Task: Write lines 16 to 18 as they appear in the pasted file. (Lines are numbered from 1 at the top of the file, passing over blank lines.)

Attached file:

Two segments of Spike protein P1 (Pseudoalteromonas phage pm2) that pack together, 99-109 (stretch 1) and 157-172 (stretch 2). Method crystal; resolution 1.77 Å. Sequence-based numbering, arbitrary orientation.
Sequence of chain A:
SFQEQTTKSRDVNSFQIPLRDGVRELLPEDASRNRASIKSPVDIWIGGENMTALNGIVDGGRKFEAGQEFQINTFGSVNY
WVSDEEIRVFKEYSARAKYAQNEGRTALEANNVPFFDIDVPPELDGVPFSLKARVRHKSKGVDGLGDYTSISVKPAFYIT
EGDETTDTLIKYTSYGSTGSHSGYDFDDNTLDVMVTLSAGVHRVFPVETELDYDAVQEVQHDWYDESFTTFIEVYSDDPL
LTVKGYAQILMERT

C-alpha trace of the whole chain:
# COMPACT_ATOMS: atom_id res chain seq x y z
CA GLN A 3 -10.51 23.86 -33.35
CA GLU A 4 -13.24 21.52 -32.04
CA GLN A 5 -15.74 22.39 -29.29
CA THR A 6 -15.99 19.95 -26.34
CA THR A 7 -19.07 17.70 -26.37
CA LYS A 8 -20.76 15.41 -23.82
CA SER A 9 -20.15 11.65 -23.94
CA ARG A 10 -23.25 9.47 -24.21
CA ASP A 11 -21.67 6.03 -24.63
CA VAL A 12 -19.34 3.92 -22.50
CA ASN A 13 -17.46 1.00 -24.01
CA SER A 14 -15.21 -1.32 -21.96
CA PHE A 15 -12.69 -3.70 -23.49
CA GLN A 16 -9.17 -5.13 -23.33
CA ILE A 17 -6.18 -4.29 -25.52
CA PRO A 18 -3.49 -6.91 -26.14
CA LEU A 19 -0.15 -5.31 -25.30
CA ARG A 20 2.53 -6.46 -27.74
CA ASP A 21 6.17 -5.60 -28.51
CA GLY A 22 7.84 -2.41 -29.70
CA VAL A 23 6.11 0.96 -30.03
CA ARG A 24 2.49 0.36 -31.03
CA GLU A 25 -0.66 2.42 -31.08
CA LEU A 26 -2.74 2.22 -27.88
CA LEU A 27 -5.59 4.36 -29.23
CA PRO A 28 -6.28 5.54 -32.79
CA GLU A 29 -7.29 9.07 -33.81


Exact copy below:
CA ARG A 10 -23.25 9.47 -24.21
CA ASP A 11 -21.67 6.03 -24.63
CA VAL A 12 -19.34 3.92 -22.50